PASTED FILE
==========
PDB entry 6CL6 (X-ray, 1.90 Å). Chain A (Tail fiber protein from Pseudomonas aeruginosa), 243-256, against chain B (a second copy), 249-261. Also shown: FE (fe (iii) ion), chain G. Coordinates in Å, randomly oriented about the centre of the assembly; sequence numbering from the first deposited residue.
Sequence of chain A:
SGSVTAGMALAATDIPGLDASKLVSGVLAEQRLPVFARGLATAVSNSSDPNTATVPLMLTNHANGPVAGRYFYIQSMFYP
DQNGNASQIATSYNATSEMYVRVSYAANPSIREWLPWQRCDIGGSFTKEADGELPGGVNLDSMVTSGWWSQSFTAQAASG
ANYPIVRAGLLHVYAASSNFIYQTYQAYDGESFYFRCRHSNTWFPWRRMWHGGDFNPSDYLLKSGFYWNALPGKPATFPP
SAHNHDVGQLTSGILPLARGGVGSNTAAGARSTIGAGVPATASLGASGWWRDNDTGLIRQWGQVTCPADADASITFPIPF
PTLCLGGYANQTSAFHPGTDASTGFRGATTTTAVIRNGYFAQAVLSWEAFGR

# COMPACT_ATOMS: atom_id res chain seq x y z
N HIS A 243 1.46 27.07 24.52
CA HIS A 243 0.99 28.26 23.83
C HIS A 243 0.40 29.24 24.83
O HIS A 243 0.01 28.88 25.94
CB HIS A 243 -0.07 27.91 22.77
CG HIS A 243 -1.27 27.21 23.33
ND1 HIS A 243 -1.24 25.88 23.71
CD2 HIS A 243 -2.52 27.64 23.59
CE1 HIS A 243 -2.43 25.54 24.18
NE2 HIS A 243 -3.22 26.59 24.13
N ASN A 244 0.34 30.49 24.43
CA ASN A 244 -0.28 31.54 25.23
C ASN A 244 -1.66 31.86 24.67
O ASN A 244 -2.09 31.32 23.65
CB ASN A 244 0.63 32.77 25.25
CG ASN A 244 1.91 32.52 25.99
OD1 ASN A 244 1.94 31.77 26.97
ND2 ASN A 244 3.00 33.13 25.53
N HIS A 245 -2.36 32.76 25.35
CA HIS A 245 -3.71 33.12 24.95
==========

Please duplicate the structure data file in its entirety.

PDB entry 6CL6 (X-ray, 1.90 Å). Chain A (Tail fiber protein from Pseudomonas aeruginosa), 243-256, against chain B (a second copy), 249-261. Also shown: FE (fe (iii) ion), chain G. Coordinates in Å, randomly oriented about the centre of the assembly; sequence numbering from the first deposited residue.
Sequence of chain A:
SGSVTAGMALAATDIPGLDASKLVSGVLAEQRLPVFARGLATAVSNSSDPNTATVPLMLTNHANGPVAGRYFYIQSMFYP
DQNGNASQIATSYNATSEMYVRVSYAANPSIREWLPWQRCDIGGSFTKEADGELPGGVNLDSMVTSGWWSQSFTAQAASG
ANYPIVRAGLLHVYAASSNFIYQTYQAYDGESFYFRCRHSNTWFPWRRMWHGGDFNPSDYLLKSGFYWNALPGKPATFPP
SAHNHDVGQLTSGILPLARGGVGSNTAAGARSTIGAGVPATASLGASGWWRDNDTGLIRQWGQVTCPADADASITFPIPF
PTLCLGGYANQTSAFHPGTDASTGFRGATTTTAVIRNGYFAQAVLSWEAFGR

# COMPACT_ATOMS: atom_id res chain seq x y z
N HIS A 243 1.46 27.07 24.52
CA HIS A 243 0.99 28.26 23.83
C HIS A 243 0.40 29.24 24.83
O HIS A 243 0.01 28.88 25.94
CB HIS A 243 -0.07 27.91 22.77
CG HIS A 243 -1.27 27.21 23.33
ND1 HIS A 243 -1.24 25.88 23.71
CD2 HIS A 243 -2.52 27.64 23.59
CE1 HIS A 243 -2.43 25.54 24.18
NE2 HIS A 243 -3.22 26.59 24.13
N ASN A 244 0.34 30.49 24.43
CA ASN A 244 -0.28 31.54 25.23
C ASN A 244 -1.66 31.86 24.67
O ASN A 244 -2.09 31.32 23.65
CB ASN A 244 0.63 32.77 25.25
CG ASN A 244 1.91 32.52 25.99
OD1 ASN A 244 1.94 31.77 26.97
ND2 ASN A 244 3.00 33.13 25.53
N HIS A 245 -2.36 32.76 25.35
CA HIS A 245 -3.71 33.12 24.95